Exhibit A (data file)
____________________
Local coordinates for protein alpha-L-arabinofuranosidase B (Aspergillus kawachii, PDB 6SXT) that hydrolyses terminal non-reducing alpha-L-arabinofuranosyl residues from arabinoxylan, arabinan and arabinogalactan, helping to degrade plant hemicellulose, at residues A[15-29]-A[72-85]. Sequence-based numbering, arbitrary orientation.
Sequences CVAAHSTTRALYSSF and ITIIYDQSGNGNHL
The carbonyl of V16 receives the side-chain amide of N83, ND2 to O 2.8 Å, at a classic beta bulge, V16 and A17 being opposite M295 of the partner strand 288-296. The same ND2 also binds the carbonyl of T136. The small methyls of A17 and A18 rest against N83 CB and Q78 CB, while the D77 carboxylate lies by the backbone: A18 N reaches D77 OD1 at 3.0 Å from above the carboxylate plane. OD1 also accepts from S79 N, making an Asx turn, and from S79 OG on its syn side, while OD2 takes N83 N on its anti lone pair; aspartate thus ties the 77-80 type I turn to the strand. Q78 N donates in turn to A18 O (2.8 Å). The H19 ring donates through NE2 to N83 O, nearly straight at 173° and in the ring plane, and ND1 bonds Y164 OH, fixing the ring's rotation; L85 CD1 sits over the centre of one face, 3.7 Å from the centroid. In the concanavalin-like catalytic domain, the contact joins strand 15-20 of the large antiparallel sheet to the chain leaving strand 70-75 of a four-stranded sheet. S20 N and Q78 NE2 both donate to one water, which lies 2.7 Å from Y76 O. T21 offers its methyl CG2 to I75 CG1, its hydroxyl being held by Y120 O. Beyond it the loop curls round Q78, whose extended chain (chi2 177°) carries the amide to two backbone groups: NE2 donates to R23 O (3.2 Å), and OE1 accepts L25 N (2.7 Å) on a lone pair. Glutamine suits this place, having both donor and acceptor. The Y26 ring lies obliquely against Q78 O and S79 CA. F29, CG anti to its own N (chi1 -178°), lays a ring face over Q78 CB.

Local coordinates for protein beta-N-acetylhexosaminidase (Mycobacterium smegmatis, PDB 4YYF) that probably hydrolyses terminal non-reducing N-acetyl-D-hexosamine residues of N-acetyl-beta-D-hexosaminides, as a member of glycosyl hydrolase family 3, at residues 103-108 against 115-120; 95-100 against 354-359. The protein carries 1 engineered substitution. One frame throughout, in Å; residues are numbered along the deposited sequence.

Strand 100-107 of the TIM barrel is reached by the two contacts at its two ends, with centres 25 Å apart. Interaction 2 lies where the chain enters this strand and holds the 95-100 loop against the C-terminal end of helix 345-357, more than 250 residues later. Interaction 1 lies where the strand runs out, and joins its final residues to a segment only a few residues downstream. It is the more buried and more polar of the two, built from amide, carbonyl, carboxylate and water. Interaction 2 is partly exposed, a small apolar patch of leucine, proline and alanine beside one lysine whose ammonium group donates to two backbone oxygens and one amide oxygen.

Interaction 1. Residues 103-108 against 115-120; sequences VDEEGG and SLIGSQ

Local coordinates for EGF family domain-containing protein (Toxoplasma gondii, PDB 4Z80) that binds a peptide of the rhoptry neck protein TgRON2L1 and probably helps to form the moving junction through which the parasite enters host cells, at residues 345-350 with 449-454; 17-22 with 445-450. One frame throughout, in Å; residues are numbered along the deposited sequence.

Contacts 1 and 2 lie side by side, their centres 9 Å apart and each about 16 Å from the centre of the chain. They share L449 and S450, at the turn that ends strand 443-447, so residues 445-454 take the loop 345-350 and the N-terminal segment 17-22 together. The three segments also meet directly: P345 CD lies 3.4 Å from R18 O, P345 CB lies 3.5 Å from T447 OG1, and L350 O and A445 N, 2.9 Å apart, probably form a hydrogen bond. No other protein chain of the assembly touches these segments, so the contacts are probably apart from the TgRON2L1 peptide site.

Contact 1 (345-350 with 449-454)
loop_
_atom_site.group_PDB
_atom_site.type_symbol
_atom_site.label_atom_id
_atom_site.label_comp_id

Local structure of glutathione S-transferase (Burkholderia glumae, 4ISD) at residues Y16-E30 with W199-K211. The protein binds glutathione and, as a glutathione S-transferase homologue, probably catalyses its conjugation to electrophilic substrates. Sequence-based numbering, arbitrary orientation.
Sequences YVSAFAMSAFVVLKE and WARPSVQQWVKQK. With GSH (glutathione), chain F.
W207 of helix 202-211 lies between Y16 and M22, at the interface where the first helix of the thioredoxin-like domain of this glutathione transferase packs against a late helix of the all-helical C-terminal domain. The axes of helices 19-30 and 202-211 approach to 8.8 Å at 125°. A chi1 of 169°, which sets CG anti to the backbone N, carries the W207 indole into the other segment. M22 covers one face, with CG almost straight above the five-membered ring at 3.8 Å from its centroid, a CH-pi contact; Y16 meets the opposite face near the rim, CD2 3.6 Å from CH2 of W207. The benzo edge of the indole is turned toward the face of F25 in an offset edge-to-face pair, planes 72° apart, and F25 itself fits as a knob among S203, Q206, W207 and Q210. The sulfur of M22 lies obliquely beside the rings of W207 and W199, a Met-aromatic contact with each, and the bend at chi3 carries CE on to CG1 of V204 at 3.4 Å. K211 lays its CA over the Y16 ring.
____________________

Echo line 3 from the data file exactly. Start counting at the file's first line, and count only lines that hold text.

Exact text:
The carbonyl of V16 receives the side-chain amide of N83, ND2 to O 2.8 Å, at a classic beta bulge, V16 and A17 being opposite M295 of the partner strand 288-296. The same ND2 also binds the carbonyl of T136. The small methyls of A17 and A18 rest against N83 CB and Q78 CB, while the D77 carboxylate lies by the backbone: A18 N reaches D77 OD1 at 3.0 Å from above the carboxylate plane. OD1 also accepts from S79 N, making an Asx turn, and from S79 OG on its syn side, while OD2 takes N83 N on its anti lone pair; aspartate thus ties the 77-80 type I turn to the strand. Q78 N donates in turn to A18 O (2.8 Å). The H19 ring donates through NE2 to N83 O, nearly straight at 173° and in the ring plane, and ND1 bonds Y164 OH, fixing the ring's rotation; L85 CD1 sits over the centre of one face, 3.7 Å from the centroid. In the concanavalin-like catalytic domain, the contact joins strand 15-20 of the large antiparallel sheet to the chain leaving strand 70-75 of a four-stranded sheet. S20 N and Q78 NE2 both donate to one water, which lies 2.7 Å from Y76 O. T21 offers its methyl CG2 to I75 CG1, its hydroxyl being held by Y120 O. Beyond it the loop curls round Q78, whose extended chain (chi2 177°) carries the amide to two backbone groups: NE2 donates to R23 O (3.2 Å), and OE1 accepts L25 N (2.7 Å) on a lone pair. Glutamine suits this place, having both donor and acceptor. The Y26 ring lies obliquely against Q78 O and S79 CA. F29, CG anti to its own N (chi1 -178°), lays a ring face over Q78 CB.